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Chances for Law at UK Schools

avgsopho1223avgsopho1223 39 replies15 threads Junior Member
1520 SAT (770 verbal, 750 math)
5's:
- Art History
- US History
- Environmental Science
- Language and Composition
4's:
- Biology ):

This year (predicted 5s):
- English Literature
- Psychology
- Chemistry
- Calculus AB
- Computer Science Principles
- Maybe: self-study AP Government? Wouldn't be too hard I think considering my APUSH knowledge.

Personal statement:
I talk about following a supreme court case in the US, the lack of female representation on the judiciary (and a particular book I read about a similar issue in the UK), taking online courses related to law (both UK & American). Also tying in how the law is closely connected to ethics and philosophy (have activities in these areas) and volunteering in 'teen court' (basically court for small offenses committed by minors).
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Replies to: Chances for Law at UK Schools

  • avgsopho1223avgsopho1223 39 replies15 threads Junior Member
    Also, I hope this isn't too braggy but I feel pretty confident about the LNAT, and the Cambridge Law Test (I keep up to date on international issues, I read a lot and am generally good at essays).

    Looking at:
    Edinburgh, UCL, Kings, Glasgow, Cambridge or Durham
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  • collegemom3717collegemom3717 6942 replies60 threads Senior Member
    I would back you for most of those except Cambridge, which is always a wild card. Personal view, I would take Durham over one of UCL or Kings.

    Keep in mind that the Cambridge Law Test is an analytical assessment, not a measure of how au fait you are with international issues. Nor would I assume that getting good marks on US essays will translate into good results on essays for the UK.

    Remember that Cambridge wants 5 '5s' on APs, and they get to pick the 5 from all of your completed and predicted tests.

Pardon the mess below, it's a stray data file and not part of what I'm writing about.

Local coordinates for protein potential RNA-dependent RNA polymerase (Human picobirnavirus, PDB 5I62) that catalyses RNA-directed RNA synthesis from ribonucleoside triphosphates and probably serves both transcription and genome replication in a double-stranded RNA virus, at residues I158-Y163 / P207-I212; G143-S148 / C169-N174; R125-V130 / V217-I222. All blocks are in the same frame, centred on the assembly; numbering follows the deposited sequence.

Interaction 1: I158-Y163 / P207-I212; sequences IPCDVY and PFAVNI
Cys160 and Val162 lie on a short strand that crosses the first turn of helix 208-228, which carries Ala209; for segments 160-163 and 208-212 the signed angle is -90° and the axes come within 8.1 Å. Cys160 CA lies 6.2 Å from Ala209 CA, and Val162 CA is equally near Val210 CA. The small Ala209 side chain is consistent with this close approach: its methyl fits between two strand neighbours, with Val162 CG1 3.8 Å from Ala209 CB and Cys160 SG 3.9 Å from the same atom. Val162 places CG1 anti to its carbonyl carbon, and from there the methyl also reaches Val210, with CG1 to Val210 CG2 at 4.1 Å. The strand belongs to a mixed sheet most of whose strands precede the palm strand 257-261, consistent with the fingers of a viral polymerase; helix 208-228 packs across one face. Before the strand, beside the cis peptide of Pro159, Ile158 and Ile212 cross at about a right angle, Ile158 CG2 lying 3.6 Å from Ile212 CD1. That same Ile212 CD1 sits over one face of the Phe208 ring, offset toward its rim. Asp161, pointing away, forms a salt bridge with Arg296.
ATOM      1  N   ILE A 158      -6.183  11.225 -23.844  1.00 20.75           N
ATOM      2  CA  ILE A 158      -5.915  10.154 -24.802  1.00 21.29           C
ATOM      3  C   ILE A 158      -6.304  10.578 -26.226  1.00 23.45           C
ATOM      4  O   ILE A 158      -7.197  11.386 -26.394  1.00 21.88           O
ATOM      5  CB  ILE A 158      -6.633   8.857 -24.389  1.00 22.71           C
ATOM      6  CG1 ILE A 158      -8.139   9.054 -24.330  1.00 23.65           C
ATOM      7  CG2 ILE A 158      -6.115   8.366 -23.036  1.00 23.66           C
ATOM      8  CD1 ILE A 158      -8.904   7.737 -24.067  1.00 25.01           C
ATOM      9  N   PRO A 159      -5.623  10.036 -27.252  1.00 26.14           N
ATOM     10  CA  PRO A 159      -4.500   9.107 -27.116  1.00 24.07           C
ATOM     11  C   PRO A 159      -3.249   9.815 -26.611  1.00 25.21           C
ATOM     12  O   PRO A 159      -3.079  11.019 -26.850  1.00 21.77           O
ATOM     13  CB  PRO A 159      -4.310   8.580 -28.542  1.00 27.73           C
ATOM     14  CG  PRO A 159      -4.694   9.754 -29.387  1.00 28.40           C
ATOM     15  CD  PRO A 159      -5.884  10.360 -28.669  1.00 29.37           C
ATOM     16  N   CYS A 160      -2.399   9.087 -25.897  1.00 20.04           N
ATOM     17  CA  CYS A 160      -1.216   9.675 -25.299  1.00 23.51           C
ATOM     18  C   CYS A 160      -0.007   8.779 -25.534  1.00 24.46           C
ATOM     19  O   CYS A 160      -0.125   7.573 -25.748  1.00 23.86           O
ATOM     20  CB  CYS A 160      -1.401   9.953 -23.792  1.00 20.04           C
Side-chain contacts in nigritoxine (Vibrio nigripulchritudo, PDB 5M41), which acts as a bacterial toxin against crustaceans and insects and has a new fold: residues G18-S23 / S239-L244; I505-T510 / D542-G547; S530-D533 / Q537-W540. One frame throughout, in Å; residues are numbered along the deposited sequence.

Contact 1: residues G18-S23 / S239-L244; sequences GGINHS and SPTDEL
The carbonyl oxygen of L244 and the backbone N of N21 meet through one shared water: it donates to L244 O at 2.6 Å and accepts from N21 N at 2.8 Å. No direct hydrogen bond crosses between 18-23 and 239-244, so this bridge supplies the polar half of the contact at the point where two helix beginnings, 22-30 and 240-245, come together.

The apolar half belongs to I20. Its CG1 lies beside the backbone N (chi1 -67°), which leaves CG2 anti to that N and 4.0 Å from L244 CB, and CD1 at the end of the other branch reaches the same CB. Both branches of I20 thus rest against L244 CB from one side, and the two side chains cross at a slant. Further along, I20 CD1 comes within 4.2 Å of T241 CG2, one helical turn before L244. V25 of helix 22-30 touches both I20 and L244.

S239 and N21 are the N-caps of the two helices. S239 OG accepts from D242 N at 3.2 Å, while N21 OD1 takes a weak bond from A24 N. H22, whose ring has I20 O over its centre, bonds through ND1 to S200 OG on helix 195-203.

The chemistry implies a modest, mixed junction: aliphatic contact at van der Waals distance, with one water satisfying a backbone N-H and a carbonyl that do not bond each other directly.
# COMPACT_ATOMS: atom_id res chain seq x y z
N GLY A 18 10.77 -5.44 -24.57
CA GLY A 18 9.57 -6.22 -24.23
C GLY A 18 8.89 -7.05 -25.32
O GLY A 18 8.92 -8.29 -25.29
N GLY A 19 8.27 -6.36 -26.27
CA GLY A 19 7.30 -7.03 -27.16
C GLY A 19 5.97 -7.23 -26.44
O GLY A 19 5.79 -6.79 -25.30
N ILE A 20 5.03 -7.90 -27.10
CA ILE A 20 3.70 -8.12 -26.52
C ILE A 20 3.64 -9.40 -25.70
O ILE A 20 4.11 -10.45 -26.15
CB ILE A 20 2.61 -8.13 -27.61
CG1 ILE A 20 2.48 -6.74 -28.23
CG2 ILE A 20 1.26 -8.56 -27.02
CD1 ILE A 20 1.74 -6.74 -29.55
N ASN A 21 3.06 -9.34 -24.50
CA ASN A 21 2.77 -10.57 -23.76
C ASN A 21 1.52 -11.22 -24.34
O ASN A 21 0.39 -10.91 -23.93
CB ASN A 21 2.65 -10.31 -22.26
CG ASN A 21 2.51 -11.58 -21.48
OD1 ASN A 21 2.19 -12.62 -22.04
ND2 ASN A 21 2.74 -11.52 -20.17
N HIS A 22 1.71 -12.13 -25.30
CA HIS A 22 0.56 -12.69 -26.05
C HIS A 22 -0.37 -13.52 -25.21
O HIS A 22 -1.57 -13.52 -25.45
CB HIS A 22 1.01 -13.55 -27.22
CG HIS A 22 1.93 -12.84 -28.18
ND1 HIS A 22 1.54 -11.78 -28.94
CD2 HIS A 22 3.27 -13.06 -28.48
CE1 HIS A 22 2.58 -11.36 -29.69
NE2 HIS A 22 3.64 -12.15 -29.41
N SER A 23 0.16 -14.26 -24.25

But: your biggest challenge will be convincing Cambridge that 1) the law is what you truly, deeply want to study; 2) that their course is a good fit for you & and you are a good fit for their course; and 3) you really will come if offered a place. I wouldn't be sanguine about any of those points.

    Finally, be clear that the 3 year UK undergraduate law course is NOT a "law degree": it is a BA in Law, and will *not* make you eligible to practice law anywhere in the world. To practice in the UK requires another year of study + an apprenticeship (for which you might need a work visa) + testing; to practice in the US will require getting an LLM (TX, LA, TN, CA, NY) OR a JD (most other states) + the bar exam.
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  • avgsopho1223avgsopho1223 39 replies15 threads Junior Member
    Thanks for your helpful comments! What I meant by "keeping up to date on issues" and being a generally good writer is that I'm very engaged in political discourse (thanks to my family's background) which I think will help prepare me to the sort of intellectual/reasoning standards (or as Cambridge says "aptitude") for studying law.

    I would definitely choose Cambridge over any other US institution, I really don't think it can be topped for me, personally. I'm not applying to the top 10s in the US, anyway. Hopefully, I'll be shortlisted to interview (which is apparently 75% of applicants are) and can shine there.

    I think I'll drop Kings (apparently there's low student satisfaction) and replace it with Durham.

    One other question: for schools with the January 15th deadline, is there any advantage in submitting an application and taking the LNAT earlier?
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  • collegemom3717collegemom3717 6942 replies60 threads Senior Member
    Most of them are on rolling admissions, so you could hear back earlier.
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  • Conformist1688Conformist1688 1145 replies26 threads Senior Member
    If you're aplying to Cambridge you have to get your UCAS application in by 15 October, so you need to get cracking. It's a common application for five university choices.
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